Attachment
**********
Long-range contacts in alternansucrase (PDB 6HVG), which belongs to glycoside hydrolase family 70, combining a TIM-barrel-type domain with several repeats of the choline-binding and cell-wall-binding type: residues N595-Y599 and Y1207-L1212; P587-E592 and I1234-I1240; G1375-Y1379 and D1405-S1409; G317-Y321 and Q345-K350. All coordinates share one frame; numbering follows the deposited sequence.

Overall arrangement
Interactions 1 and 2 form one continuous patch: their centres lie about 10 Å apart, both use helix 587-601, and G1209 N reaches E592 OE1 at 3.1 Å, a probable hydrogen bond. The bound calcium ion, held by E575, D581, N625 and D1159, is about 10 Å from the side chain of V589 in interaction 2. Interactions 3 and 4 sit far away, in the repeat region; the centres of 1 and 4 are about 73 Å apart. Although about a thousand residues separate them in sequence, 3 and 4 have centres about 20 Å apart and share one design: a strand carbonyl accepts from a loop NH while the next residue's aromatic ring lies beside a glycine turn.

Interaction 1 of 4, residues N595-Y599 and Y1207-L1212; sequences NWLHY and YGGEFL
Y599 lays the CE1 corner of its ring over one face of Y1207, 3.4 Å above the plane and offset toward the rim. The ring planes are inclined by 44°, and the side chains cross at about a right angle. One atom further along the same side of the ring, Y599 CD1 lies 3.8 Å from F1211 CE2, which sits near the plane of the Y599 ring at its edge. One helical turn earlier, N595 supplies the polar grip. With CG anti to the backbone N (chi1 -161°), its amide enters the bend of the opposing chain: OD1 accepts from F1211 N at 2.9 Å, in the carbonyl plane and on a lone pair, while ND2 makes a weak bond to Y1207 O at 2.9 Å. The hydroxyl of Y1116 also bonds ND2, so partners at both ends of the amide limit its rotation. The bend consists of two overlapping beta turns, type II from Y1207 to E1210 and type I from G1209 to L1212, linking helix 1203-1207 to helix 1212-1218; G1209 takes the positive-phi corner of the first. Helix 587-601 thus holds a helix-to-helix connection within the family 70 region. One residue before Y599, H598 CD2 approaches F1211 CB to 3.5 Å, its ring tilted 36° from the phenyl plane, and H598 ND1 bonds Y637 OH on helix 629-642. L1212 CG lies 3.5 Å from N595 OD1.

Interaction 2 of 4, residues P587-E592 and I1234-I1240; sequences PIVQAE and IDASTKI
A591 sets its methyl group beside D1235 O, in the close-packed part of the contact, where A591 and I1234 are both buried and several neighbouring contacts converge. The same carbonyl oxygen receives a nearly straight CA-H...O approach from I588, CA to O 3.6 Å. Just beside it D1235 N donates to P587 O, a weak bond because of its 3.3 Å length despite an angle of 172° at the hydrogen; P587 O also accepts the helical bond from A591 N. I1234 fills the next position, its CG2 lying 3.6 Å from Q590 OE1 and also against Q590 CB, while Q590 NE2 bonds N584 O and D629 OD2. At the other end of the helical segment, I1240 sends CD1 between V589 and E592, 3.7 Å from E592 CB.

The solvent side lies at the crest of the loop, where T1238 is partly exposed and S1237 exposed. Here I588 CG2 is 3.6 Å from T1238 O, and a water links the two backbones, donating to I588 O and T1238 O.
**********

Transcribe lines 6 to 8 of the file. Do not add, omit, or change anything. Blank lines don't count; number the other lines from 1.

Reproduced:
Interaction 2 of 4, residues P587-E592 and I1234-I1240; sequences PIVQAE and IDASTKI
A591 sets its methyl group beside D1235 O, in the close-packed part of the contact, where A591 and I1234 are both buried and several neighbouring contacts converge. The same carbonyl oxygen receives a nearly straight CA-H...O approach from I588, CA to O 3.6 Å. Just beside it D1235 N donates to P587 O, a weak bond because of its 3.3 Å length despite an angle of 172° at the hydrogen; P587 O also accepts the helical bond from A591 N. I1234 fills the next position, its CG2 lying 3.6 Å from Q590 OE1 and also against Q590 CB, while Q590 NE2 bonds N584 O and D629 OD2. At the other end of the helical segment, I1240 sends CD1 between V589 and E592, 3.7 Å from E592 CB.

The solvent side lies at the crest of the loop, where T1238 is partly exposed and S1237 exposed. Here I588 CG2 is 3.6 Å from T1238 O, and a water links the two backbones, donating to I588 O and T1238 O.